Returning to Exercise after having Covid or Isolating
(Without f*#cking yourself up!)
For many of you, this might have been the first time you have had 10 days away from exercise for a while, for others you may have had a very disrupted 6 mths to 2 years with lots of interruptions to your training.
Whatever your situation the following will be applicable to you. Athletes / Anyone returning to exercise after a break is at the highest risk of either putting themselves into a world of hurt (massive DOMS) or worse injuring themselves.
Obviously, you will need to get back into exercise and you can’t avoid it forever so being smart about how you get back into it will drastically reduce your risk of injury and pain.
It’s likely that 2 things happened over your isolation period.
- You didn’t exercise and if you did it wasn’t nearly as intense
- You didn’t eat as well as you normally do
There is nothing wrong with either of the above happening, you were sick, when you’re sick the last thing you need to worry about is exercise, but now you are ready to get back into training you need to be smart about it and manage your expectations.
Your mindset is going to be the most important part of your journey back to fitness, here is our guide for returning to training:
You’re not going to get all your fitness back in one session
I know this sounds logical but often people when they return from a break try to go from zero-100 to “make up for lost time”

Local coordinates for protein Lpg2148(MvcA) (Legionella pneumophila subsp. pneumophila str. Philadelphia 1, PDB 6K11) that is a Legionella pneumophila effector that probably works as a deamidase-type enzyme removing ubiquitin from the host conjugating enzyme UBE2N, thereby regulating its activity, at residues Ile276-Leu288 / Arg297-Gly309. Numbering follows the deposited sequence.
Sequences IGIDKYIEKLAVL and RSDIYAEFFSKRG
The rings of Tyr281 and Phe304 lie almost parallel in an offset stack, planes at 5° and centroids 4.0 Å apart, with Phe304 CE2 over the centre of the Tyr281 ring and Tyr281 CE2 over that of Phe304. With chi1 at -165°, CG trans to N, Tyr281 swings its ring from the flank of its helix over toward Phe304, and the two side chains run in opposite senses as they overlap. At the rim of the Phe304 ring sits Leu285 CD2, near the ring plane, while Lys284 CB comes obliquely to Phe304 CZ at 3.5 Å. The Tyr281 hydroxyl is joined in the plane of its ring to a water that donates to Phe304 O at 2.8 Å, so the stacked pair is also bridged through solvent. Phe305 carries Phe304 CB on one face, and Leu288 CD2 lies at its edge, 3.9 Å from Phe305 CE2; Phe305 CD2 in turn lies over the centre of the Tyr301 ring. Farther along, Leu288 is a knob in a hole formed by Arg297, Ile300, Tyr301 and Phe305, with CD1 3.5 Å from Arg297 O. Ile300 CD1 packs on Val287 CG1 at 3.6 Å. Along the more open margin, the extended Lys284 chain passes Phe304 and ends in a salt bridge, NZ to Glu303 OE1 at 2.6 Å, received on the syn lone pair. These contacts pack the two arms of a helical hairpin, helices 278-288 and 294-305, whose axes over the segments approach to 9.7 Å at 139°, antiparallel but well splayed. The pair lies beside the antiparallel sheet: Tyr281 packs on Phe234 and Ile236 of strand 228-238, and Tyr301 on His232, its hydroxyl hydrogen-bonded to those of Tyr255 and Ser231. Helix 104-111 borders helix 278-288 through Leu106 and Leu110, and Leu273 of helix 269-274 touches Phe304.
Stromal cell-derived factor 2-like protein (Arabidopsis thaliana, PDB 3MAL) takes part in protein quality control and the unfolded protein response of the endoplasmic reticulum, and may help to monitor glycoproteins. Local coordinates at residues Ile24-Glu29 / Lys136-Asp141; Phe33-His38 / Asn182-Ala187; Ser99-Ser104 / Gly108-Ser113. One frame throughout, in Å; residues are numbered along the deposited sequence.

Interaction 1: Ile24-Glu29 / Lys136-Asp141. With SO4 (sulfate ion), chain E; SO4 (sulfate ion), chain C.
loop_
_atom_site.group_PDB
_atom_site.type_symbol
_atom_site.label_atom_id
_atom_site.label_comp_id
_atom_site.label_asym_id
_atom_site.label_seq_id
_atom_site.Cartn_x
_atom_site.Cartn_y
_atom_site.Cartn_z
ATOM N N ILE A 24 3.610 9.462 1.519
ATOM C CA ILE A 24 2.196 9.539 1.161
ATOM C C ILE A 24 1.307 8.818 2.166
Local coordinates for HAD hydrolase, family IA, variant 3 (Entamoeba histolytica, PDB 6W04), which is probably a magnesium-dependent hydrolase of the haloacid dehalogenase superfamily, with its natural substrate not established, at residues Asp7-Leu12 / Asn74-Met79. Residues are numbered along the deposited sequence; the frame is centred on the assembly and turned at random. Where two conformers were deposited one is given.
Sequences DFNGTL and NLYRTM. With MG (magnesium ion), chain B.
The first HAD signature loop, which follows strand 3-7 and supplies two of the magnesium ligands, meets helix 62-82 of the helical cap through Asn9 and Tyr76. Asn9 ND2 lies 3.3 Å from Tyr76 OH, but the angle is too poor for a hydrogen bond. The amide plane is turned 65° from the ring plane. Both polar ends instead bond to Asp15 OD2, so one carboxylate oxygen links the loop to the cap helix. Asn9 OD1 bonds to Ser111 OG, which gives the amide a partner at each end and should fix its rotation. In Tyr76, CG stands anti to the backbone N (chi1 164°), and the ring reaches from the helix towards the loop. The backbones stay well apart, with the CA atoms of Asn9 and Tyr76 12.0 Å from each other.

You want to gradually build that intensity back up.
So more like Zero to 60 – 75 – 90 – then finally 100 again.
I don’t know who needs to hear it but we see it after every lockdown.
Remember you haven’t actually lost your strength or fitness you just feel weak and your lungs aren’t open.
Your overall fitness would not have drastically dropped from not training for 10 days but you will feel unfit.
What’s the difference?
When you are training regularly your CNS (Central nervous system) is primed and your muscles are active, your lungs are firing from the other workouts you have completed. This is the state you are used to.
When you haven’t exercised for 10 days your CNS is generally left a little “sleepy” which will make weights feel heavy AF and when you start a conditioning workout you will feel like someone has sucked the air out of you.
But don’t worry, it’s not going to take 6 months to get it back, it will take a couple of sessions, your body will adapt pretty quickly to any stimulus thrown at it and you’ll have your lungs back in no time.
Start doing something on your last days of Iso
When you are no longer symptomatic (hopefully your last 40-50% of iso depending on how rough you got it, this is a good opportunity to start moving again and a low intensity.
Don’t get caught up in the mindset of “It’s not 100% intensity so what’s the point” or “I don’t have equipment so what’s the point, literally going through some bodyweight exercises and moving for 20+ mins will do you the world of good.
Reach out to us to get access to our Free at-home program for both with equipment and without.
It doesn’t need to be perfect, just move!
At this point you will need all the help you can get, even if you have weight loss goals its probably not a great idea to put yourself in a calorie deficit, you have your whole life to lose that bit of weight you may or may not have gained during Iso, why does it have to be in the next week?
You want there to be a good balance of the food (energy) you are putting in and the energy you are burning especially while you are getting back into it,
There is a strong correlation between not eating enough and injuries, so for safety’s sake have that extra serving of rice or kumara and chuck an extra protein shake in there for good measure!
Being fueled properly will do the world of good for your body and your mindset so don’t cut yourself short.